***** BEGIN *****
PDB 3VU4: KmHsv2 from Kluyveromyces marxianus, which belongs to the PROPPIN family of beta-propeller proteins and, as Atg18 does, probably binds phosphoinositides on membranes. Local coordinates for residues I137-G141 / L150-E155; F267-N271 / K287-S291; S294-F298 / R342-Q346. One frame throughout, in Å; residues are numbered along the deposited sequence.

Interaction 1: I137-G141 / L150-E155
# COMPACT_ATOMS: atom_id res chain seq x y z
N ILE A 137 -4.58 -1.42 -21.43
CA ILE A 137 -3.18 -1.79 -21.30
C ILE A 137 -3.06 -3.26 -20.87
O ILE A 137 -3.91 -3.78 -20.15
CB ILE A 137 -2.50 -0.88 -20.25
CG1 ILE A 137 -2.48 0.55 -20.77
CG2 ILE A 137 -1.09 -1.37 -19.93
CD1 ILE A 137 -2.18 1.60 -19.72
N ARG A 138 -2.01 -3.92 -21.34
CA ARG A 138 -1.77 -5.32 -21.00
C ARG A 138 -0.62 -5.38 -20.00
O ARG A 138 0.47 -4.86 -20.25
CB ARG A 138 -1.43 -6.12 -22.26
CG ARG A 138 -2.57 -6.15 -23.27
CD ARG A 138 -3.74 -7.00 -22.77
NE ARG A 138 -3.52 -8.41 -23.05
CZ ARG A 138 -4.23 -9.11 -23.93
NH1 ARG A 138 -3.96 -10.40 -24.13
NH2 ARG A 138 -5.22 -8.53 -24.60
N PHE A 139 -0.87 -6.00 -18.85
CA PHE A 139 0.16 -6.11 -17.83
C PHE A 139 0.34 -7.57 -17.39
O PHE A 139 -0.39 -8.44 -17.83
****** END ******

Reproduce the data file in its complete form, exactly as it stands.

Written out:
PDB 3VU4: KmHsv2 from Kluyveromyces marxianus, which belongs to the PROPPIN family of beta-propeller proteins and, as Atg18 does, probably binds phosphoinositides on membranes. Local coordinates for residues I137-G141 / L150-E155; F267-N271 / K287-S291; S294-F298 / R342-Q346. One frame throughout, in Å; residues are numbered along the deposited sequence.

Interaction 1: I137-G141 / L150-E155
# COMPACT_ATOMS: atom_id res chain seq x y z
N ILE A 137 -4.58 -1.42 -21.43
CA ILE A 137 -3.18 -1.79 -21.30
C ILE A 137 -3.06 -3.26 -20.87
O ILE A 137 -3.91 -3.78 -20.15
CB ILE A 137 -2.50 -0.88 -20.25
CG1 ILE A 137 -2.48 0.55 -20.77
CG2 ILE A 137 -1.09 -1.37 -19.93
CD1 ILE A 137 -2.18 1.60 -19.72
N ARG A 138 -2.01 -3.92 -21.34
CA ARG A 138 -1.77 -5.32 -21.00
C ARG A 138 -0.62 -5.38 -20.00
O ARG A 138 0.47 -4.86 -20.25
CB ARG A 138 -1.43 -6.12 -22.26
CG ARG A 138 -2.57 -6.15 -23.27
CD ARG A 138 -3.74 -7.00 -22.77
NE ARG A 138 -3.52 -8.41 -23.05
CZ ARG A 138 -4.23 -9.11 -23.93
NH1 ARG A 138 -3.96 -10.40 -24.13
NH2 ARG A 138 -5.22 -8.53 -24.60
N PHE A 139 -0.87 -6.00 -18.85
CA PHE A 139 0.16 -6.11 -17.83
C PHE A 139 0.34 -7.57 -17.39
O PHE A 139 -0.39 -8.44 -17.83